Intrigued by the lore, I’ve since clambered through hundreds of RV units in all shapes and sizes, from the smallest pop-ups to luxury coaches that carry more bathrooms and a bigger mortgage than my house. Some even feature flat-panel TVs on the outside of the rig, along with built-in outdoor barbecues, sinks and refrigerators that slide from secret compartments.
250K registered in state
Here in Michigan, we rank fourth out of 50 states — behind California, Texas and Florida — in RV shipments. That’s according to the Michigan Association of Recreational Vehicles and Campgrounds (MARVAC), which sponsors the 44th annual Detroit Camper and RV Show under way through Sunday at the Rock Financial Showplace in Novi.
As many as a quarter of a million RVs are registered in Michigan, from pop-ups to 40-foot coaches, and they’re served by some 80,000 campsites in 1,600 campgrounds.
Following a recessionary slump, analysts and RV dealers are planning for an upswing in demand ahead of summer 2010. While assemblers and suppliers ramp up production, dealers are combing the classifieds and Craigslist looking for used stock to snap up and re-sell.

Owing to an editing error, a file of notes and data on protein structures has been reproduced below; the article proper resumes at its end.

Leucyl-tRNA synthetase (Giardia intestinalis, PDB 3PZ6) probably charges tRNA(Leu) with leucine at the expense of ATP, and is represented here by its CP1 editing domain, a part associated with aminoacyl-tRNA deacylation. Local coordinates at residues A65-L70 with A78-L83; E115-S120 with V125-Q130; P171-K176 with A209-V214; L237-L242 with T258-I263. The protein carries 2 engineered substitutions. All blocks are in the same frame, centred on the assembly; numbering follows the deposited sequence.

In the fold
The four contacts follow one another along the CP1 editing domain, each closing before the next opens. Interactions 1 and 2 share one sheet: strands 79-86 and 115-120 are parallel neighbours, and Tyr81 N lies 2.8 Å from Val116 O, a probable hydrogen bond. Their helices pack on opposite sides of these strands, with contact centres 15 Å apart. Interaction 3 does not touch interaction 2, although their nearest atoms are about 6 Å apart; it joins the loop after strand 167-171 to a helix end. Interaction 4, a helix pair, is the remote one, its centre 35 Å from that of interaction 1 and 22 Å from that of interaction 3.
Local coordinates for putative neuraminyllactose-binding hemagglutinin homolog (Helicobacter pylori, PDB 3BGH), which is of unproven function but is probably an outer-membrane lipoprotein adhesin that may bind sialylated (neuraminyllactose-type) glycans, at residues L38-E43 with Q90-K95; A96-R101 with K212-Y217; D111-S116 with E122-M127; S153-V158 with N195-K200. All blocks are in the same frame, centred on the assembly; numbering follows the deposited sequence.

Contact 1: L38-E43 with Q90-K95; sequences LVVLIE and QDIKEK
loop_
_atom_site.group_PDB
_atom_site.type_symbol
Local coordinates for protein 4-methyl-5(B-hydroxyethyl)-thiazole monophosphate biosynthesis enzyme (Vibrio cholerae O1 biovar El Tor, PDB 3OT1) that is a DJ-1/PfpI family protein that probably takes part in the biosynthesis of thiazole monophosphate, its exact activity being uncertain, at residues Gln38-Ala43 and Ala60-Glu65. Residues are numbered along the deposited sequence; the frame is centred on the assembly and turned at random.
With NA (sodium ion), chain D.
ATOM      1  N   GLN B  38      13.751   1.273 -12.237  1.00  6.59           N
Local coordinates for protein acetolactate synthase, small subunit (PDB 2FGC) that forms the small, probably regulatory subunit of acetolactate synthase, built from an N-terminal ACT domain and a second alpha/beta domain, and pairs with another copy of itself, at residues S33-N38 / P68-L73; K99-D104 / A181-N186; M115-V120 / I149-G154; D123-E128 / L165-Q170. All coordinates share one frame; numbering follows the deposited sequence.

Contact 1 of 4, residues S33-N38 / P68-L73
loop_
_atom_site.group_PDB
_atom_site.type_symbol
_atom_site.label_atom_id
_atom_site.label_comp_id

“We’re looking for perhaps a 30-35% gain,” said Larry Andree, president of A & S RV Center in Auburn Hills. And while some consumers are downsizing away from giant coaches and towables to compact Class B models that ride on truck and van platforms, they’re not exactly getting back to nature.
Popular options include microwave-convection ovens, multiple LCD TVs, Corian countertops, luxury fabrics, stand-alone dining furniture to replace dinette booths, adjustable-firmness mattresses and glass shower doors. In-motion satellite systems that don’t lose signal are hot sellers at about $2,000, as are GPS devices.
“When you think back to the RV models of 30 or 40 years ago, you wonder how you sold any of them,” laughs Andree, a lifelong industry veteran.
Sue Carlsen of Hubbard Lake, Mich., state director of the Family Campers and RVers Association, said the downsizing trend is a hot topic among enthusiasts, but even those willing to make do with less space aren’t giving up much else. Free Wi-Fi access is a must at campgrounds, she said, along with cable TV hook-ups and other electronic support.
“There’s a whole feeling of redefining camping,” she said. “People are bringing their homes right along with them.”